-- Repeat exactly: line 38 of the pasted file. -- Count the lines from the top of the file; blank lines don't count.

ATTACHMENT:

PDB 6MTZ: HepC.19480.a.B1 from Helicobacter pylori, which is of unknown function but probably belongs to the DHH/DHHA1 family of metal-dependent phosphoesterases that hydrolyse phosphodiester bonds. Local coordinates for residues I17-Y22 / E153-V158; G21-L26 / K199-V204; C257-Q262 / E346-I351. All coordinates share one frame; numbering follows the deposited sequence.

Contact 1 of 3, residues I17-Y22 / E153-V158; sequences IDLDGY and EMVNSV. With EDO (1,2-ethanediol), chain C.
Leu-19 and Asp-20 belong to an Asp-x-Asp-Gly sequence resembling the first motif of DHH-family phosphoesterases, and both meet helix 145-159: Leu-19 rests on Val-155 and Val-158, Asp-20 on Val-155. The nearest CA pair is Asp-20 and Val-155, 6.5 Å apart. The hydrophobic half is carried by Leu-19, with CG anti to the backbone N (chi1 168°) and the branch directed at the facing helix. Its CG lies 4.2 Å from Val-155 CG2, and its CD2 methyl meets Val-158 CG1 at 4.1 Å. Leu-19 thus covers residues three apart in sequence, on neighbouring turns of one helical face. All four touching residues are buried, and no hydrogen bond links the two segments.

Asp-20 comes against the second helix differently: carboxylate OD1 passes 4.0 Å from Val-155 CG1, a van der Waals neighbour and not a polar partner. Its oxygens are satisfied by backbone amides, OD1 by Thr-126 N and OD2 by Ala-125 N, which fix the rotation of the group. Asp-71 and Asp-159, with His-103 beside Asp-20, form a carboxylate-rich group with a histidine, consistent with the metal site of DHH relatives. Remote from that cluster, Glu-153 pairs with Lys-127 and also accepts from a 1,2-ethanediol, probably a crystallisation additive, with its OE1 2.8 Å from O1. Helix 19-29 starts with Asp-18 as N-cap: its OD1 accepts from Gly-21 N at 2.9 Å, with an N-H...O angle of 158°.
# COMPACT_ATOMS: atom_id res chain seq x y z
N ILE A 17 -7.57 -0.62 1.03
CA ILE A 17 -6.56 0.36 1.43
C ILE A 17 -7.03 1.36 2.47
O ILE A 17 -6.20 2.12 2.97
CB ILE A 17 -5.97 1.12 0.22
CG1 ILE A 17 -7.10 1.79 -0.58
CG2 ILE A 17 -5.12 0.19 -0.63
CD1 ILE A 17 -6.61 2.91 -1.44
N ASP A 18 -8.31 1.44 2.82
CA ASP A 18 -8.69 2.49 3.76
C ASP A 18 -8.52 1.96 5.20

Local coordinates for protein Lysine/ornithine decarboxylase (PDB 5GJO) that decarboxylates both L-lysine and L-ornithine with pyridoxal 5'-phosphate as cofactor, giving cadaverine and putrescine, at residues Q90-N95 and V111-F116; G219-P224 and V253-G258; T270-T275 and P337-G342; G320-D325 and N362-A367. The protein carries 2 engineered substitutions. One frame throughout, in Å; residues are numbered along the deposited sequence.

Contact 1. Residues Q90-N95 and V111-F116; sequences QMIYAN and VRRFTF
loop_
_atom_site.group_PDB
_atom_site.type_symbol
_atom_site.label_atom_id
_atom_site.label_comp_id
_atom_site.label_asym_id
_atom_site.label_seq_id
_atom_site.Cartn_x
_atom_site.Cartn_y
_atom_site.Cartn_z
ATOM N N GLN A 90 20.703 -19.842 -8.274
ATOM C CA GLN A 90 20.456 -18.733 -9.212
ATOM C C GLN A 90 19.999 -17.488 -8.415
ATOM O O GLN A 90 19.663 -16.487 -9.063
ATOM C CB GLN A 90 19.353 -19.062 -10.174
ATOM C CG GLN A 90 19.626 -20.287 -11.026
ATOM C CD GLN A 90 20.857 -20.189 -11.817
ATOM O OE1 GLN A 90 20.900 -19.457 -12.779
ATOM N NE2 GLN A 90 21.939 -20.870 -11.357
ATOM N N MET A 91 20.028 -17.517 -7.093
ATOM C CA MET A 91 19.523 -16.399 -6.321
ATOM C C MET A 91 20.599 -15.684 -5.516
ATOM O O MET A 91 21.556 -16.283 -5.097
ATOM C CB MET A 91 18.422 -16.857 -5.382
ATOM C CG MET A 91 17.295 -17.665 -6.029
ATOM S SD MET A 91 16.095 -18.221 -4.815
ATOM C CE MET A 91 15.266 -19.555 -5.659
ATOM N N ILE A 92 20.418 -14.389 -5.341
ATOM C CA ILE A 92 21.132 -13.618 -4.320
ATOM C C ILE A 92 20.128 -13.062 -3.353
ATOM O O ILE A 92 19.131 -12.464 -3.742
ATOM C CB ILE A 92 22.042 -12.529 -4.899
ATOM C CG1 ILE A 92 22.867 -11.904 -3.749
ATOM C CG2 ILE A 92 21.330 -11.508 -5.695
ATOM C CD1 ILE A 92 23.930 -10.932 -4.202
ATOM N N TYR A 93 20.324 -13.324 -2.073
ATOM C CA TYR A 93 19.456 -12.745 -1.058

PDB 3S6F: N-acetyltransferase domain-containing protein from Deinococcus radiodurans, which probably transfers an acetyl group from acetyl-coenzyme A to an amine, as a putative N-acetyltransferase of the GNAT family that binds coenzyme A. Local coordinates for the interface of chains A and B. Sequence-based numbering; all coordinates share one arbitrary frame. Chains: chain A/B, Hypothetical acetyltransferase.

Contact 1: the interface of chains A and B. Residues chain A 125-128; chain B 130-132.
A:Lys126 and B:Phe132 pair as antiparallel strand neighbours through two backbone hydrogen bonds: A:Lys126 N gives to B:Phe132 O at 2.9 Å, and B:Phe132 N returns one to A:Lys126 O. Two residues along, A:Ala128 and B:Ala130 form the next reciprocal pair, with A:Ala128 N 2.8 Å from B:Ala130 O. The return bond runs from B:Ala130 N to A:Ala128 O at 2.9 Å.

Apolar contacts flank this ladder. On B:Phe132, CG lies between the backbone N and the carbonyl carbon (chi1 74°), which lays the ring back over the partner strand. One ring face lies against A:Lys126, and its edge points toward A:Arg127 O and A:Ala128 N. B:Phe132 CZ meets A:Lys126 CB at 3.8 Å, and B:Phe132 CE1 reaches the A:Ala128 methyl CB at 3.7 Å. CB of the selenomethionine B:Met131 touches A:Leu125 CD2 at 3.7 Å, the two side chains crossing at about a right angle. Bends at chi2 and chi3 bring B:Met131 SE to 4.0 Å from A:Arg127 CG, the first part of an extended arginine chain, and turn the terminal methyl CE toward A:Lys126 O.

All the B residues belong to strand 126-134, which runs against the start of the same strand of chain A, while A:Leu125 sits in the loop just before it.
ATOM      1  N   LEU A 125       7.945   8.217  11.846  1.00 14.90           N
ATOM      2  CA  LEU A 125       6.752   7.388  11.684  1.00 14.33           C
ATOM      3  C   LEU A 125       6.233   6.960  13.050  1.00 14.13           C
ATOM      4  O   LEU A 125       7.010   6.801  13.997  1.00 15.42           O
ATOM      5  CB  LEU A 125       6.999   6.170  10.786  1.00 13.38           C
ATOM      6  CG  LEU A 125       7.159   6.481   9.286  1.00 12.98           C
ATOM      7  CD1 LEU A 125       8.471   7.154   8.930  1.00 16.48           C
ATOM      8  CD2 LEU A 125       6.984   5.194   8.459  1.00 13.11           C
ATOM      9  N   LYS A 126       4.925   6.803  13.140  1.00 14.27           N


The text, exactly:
ATOM N N MET A 91 20.028 -17.517 -7.093